deal to do with a failure of communication between a dull, stolid
space company and the flashy, touchy-feely world of entertainment
and advertising. Go-between companies like these space promoters,
who can talk to both worlds, are needed to facilitate such deals.
The space promoters will accelerate the growth of new space businesses
and help develop the infrastructure of a commercial public space
Musk's Launch Co. + Sooner Spaceport Conf. - RLV News
Prize Rocket How-to Guide - RLV News
into an Aviation Revolution - SciTech News
Northrop-Grumman concept for a quiet (minimal sonic boom)
supersonic aircraft. Developed for a DARPA
[I will occasionally include an entry on non-space technology &
science topics selected from the Science
& Technology section.]
During 2003, the 100th
anniversary of the Wright Brothers flight, we will hear a great
deal about the glorious and amazing history
of aviation. However, I expect to hear many commentators claiming
that the excitement of flight has long passed.
Until the 1960s the public adored aviation pioneers such as Charles
Lindbergh and Amelia
Earhart and they became celebrity superstars. New flying machines
and their daring pilots regularly set new aviation records to the
applause of the whole world. Aviation transportation speeds increased
steadily and, as airline ticket prices fell, flying became available
to more and more people.
But then around 1970 aviation development seemed to hit a plateau.
The business failure of the Concorde kept supersonic flight from
reaching the masses. And unlike the predictions of many, our city
skys do not buzz with helicopters and personal flying cars coming
and going from landing pads atop every building.
Instead, we fight the traffic to reach a huge airport far from
downtown. Then we pack into a lumbering, smelly bus with wings that
doesn't fly us directly to where we want to go but to some over-crowded
hub from where we eventually get to our final destination.
But the future of flight has not stopped. Most technologies that
attain great impact on our lives actually consist of many sub-technologies,
each of which needs to reach a certain level of development before
the whole system takes off. For example, the Internet has existed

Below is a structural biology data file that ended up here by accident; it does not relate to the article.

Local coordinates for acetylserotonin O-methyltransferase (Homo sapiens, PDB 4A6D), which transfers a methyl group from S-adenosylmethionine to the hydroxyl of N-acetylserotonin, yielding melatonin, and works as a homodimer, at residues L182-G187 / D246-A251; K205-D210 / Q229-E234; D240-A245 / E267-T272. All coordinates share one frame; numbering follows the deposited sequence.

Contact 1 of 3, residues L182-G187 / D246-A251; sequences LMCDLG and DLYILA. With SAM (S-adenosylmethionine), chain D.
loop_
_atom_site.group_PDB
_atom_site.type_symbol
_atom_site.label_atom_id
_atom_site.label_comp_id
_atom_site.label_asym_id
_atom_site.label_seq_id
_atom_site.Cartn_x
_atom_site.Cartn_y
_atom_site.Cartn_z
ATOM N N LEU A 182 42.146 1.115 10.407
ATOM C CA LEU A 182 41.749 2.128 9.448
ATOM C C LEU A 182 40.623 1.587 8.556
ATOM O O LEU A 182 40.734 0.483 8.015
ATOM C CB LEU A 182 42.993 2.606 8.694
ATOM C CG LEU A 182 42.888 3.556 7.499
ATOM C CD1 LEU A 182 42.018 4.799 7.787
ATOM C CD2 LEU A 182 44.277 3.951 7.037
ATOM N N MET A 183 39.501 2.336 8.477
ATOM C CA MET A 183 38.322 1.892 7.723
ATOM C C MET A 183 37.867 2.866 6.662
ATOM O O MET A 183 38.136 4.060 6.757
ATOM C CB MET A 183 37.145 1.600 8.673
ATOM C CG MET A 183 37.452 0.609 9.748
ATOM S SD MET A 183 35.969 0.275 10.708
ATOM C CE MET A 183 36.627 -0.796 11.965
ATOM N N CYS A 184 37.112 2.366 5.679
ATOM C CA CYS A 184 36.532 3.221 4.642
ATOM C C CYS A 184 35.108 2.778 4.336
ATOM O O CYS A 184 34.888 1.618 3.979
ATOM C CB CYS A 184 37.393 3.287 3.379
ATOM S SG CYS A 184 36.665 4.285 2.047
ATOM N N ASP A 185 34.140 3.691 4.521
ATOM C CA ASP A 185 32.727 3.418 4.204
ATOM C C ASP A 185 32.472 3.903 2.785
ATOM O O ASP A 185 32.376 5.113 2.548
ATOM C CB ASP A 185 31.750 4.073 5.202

for a couple of decades but to start booming in the late 1990s it
required cheap PCs, killer apps like web browsers, widespread networking
including high capacity fiber trunk-lines, etc.
Here I list a some of the advances in flight technologies that
will make a great impact on our aviation system in the coming years
- Air Taxis - instead of flying
from a handful of large central airports, you will go to a local
general aviation landing strip, jump into a small jet taxi and
fly straight to your destination, landing at a similiar small
- Supporting technologies:
- Low cost
jets such as the Eclipse.
This vehicle is priced at around $850,000, a fourth of
the cost of the currently cheapest business jet.
The new Eclipse 500 just made its maiden flight Eclipse
500 Jet Achieves First Flight - Eclipse PR - Aug.26.02
(streamed videos available).
The vehicle uses a number of technologies such as low
weight, high thrust engines developed for cruise missiles.
The operating costs are similarly much lower than current
jets. Over 2000 orders have already been placed for the
vehicle which should be FAA certified by early 2004.
Flight, based on GPS navigation and terrestrial
augmentation systems, allows planes to follow the straightest,
most fuel efficient flight paths to their destination.
See the NASA Small Aircraft
Transportation System (SATS).
- New Generation Gyroplanes
- Helicopters have a number of limitations including a low top
speed and complicated, fragile flight control systems. Gyroplanes,
which have a free spinning rotor (i.e. in autorotation) for lift
and a separate propeller for forward drive, have been around since
the 1930s. Like a helicopter they can provide short or zero distance
takeoffs (if the rotor is temporarily connected to the engine
and spun up) and landings but since the rotor is always in autorotation
it can still land safely if there is engine failure during any
phase of the flight.
New materials, control systems, and design enhancements have made
a new generation of vehicles, such as the Hawk 4 from Groen
Brothers, much more practical and capable and offer viable
alternatives to helicopters. (Gyroplanes can't hover, but most
helicopter tasks don't require hovering.)
A much more ambitious gyroplane is being developed by CarterCopters.
As with helicopters, maximum rotor tip speeds limit the top vehicle
speeds for conventional gyroplanes. The CarterCopter avoids this
by slowing the rotor rotation while in flight. This will allow
the vehicle to reach jet like velocities. The rotors, which contain
heavy depleted Uranium in the tips to provide high inertia, provide
lift at low speeds while the small wings provide efficient lift
with low drag at high speeds.
See the nice overview at The
Carter Copter - The Next Big Thing - SW Aviator - May.02
A prototype has been flying for several months and setting records